A new Mayo Clinic study shows that doctors have a much higher burnout rate than any other profession.
"Researchers at the Mayo Clinic surveyed 7,288 physicians on their quality of life and job satisfaction," Elaine Schattner wrote for The Atlantic. "The results are striking -- 46 percent of respondents reported at least one burnout symptom. The report indicates that doctors as a group, and relative to other highly educated individuals working similar hours, suffer high levels of emotional exhaustion and struggle to find a satisfying work-life balance."
Schattner, a physician and medical correspondent for The Atlantic, joined The Daily Circuit Thursday to discuss the research.
"I think some of the best doctors are the ones who become depressed because they want to do a good job," she said. "You start to realize you can't do a good job and the work becomes less fulfilling."
Lotte Dyrbye, associate professor of medicine at Mayo Clinic in Rochester, also joined the discussion.
"When we're talking about burnout, we're talking about having lost enthusiasm for work, feeling cynical and detached toward patients and having this low sense of personal accomplishment," she said.
Those doctors are more at risk for making medical errors and misdiagnosing patients, Dyrbye said.
Patients are likely to experience it directly in their relationships with physicians, she said. It looks like the "opposite of empathy."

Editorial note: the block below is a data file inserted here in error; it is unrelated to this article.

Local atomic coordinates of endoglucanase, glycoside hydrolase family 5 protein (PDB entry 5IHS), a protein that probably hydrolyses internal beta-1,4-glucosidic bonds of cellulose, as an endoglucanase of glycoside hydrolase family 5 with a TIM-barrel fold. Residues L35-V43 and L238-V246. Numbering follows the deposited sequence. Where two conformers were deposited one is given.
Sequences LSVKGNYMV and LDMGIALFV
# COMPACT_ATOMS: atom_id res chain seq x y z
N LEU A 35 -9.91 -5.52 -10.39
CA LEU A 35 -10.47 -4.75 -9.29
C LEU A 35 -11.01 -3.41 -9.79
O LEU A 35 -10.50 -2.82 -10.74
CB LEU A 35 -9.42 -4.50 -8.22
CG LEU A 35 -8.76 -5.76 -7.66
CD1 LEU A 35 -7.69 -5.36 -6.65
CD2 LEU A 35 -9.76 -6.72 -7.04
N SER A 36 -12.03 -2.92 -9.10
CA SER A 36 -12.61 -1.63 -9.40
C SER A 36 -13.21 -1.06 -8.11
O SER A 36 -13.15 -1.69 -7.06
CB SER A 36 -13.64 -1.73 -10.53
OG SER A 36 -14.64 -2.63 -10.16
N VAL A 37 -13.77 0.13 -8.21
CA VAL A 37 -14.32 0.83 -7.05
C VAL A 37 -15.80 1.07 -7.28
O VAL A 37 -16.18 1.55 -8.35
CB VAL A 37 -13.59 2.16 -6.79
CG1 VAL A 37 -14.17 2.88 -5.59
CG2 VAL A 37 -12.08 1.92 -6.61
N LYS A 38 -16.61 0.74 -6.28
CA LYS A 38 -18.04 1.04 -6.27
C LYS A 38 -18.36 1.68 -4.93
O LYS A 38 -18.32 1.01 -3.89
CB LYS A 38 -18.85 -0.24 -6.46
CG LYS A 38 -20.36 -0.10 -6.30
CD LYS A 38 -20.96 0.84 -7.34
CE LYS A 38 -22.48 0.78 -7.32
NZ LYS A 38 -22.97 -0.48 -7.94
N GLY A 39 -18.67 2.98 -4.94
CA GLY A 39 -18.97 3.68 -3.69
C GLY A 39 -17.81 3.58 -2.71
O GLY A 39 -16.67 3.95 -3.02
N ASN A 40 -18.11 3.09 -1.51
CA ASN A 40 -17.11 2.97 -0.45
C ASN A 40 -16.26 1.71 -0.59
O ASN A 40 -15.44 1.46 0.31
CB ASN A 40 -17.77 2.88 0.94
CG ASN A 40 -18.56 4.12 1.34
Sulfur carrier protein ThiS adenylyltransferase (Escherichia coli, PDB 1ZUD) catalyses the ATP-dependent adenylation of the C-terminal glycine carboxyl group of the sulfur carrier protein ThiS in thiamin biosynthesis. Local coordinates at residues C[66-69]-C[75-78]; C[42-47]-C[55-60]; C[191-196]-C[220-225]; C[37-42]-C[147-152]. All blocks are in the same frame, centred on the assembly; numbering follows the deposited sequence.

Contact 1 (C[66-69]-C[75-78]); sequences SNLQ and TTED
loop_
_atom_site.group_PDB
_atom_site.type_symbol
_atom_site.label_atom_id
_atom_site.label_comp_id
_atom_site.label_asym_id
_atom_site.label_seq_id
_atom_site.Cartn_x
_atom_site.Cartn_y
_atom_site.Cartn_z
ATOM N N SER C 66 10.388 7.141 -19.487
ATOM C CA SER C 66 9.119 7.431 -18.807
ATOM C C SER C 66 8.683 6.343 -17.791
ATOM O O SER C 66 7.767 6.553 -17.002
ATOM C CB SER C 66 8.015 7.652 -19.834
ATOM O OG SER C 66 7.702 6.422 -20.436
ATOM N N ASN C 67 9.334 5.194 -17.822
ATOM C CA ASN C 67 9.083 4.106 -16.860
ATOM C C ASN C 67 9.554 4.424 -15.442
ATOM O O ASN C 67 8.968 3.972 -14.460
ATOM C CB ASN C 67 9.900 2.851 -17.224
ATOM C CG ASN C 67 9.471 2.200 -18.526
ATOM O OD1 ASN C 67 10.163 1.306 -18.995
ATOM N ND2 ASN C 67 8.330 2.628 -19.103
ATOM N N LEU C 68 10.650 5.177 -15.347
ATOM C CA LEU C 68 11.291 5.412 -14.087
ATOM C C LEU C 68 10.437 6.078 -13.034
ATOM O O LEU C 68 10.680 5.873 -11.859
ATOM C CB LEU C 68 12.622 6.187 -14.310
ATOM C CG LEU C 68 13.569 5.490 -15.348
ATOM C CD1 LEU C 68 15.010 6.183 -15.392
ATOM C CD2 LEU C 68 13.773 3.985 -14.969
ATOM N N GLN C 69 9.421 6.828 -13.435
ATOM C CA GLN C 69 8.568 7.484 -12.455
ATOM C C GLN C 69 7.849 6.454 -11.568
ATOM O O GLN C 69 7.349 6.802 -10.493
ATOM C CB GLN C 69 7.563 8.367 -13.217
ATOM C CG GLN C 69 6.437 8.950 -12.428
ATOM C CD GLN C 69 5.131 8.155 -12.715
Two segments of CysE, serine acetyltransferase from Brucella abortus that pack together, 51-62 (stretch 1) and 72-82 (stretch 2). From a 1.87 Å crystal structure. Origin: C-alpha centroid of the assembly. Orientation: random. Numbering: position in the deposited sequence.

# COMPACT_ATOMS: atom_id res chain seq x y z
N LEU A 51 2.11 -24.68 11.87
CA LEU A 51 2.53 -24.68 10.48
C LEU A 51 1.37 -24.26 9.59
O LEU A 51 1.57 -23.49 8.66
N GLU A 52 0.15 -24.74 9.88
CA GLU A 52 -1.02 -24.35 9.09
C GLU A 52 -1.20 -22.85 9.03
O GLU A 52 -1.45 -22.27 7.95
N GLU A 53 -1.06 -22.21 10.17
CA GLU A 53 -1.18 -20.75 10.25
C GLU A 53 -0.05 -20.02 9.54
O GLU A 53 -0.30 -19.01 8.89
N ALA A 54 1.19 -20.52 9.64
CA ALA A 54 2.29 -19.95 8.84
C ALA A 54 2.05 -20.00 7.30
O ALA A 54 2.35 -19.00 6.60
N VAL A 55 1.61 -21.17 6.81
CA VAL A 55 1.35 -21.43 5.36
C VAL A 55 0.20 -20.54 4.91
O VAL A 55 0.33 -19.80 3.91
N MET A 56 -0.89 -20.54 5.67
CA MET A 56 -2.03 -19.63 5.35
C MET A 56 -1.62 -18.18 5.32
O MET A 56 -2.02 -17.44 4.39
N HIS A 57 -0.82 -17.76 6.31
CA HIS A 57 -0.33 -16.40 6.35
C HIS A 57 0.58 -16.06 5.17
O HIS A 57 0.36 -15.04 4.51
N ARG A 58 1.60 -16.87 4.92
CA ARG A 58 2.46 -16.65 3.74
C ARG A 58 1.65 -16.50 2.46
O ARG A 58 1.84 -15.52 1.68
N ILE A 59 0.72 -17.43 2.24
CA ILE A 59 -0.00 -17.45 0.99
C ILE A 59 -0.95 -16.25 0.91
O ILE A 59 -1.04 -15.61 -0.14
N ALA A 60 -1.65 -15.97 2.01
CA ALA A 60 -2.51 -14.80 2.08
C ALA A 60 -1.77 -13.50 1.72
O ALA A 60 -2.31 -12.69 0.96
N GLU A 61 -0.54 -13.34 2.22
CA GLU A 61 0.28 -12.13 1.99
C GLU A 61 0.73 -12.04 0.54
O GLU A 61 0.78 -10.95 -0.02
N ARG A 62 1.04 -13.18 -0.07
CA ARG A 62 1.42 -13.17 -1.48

"Ideally you want your physician to be compassionate, to be in touch with you, to be able to relate to what you're saying," Dyrbye said. "When a physician becomes more depersonalized or detached, they stop caring about the patient in the way I think we want to be cared for by our physician."
Her research showed that younger physicians were more likely than those later in their careers to experience burn out.
On the blog, Kelly wrote about burning out quickly in the field.
"I am, or was a medical doctor, who burned out relatively quickly -- watching my physician teacher's depersonalization, frustration, and poor quality of life made me think twice about continuing to practice in a failing medical system," she wrote. "I left medicine to pursue a career in natural medicine where I now can practice 'health care' the way I want to -- best decision of my life."
Dyrbye said it's important for physicians to continue hobbies outside of work to stay grounded and well. Many medical professionals think about continuing hobbies once they retire and have more free time.
"That's a really dangerous way to live life from a perspective of burn out and well being," Dyrbye said. "All too many physicians unfortunately fall into that trap."
Are you burned out? Comment on the blog.
MPR News' Madelyn Mahon contributed to this report.
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